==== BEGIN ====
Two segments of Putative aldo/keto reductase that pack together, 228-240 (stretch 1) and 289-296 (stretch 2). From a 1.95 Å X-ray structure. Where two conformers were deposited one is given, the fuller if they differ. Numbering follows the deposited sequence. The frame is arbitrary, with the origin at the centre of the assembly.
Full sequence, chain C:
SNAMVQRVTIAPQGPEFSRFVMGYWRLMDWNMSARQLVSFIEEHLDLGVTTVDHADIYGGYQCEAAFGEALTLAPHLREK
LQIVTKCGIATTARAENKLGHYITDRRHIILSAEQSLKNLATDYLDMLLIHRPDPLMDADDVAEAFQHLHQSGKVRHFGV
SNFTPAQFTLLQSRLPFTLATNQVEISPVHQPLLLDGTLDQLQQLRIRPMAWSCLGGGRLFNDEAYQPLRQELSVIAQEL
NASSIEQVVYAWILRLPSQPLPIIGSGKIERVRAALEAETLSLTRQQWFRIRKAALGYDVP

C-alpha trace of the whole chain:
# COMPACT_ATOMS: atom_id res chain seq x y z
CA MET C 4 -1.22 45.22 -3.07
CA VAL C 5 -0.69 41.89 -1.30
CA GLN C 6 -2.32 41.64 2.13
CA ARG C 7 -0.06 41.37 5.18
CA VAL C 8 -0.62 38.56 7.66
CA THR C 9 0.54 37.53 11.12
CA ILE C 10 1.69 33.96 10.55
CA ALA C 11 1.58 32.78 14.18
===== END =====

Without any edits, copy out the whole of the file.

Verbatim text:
Two segments of Putative aldo/keto reductase that pack together, 228-240 (stretch 1) and 289-296 (stretch 2). From a 1.95 Å X-ray structure. Where two conformers were deposited one is given, the fuller if they differ. Numbering follows the deposited sequence. The frame is arbitrary, with the origin at the centre of the assembly.
Full sequence, chain C:
SNAMVQRVTIAPQGPEFSRFVMGYWRLMDWNMSARQLVSFIEEHLDLGVTTVDHADIYGGYQCEAAFGEALTLAPHLREK
LQIVTKCGIATTARAENKLGHYITDRRHIILSAEQSLKNLATDYLDMLLIHRPDPLMDADDVAEAFQHLHQSGKVRHFGV
SNFTPAQFTLLQSRLPFTLATNQVEISPVHQPLLLDGTLDQLQQLRIRPMAWSCLGGGRLFNDEAYQPLRQELSVIAQEL
NASSIEQVVYAWILRLPSQPLPIIGSGKIERVRAALEAETLSLTRQQWFRIRKAALGYDVP

C-alpha trace of the whole chain:
# COMPACT_ATOMS: atom_id res chain seq x y z
CA MET C 4 -1.22 45.22 -3.07
CA VAL C 5 -0.69 41.89 -1.30
CA GLN C 6 -2.32 41.64 2.13
CA ARG C 7 -0.06 41.37 5.18
CA VAL C 8 -0.62 38.56 7.66
CA THR C 9 0.54 37.53 11.12
CA ILE C 10 1.69 33.96 10.55
CA ALA C 11 1.58 32.78 14.18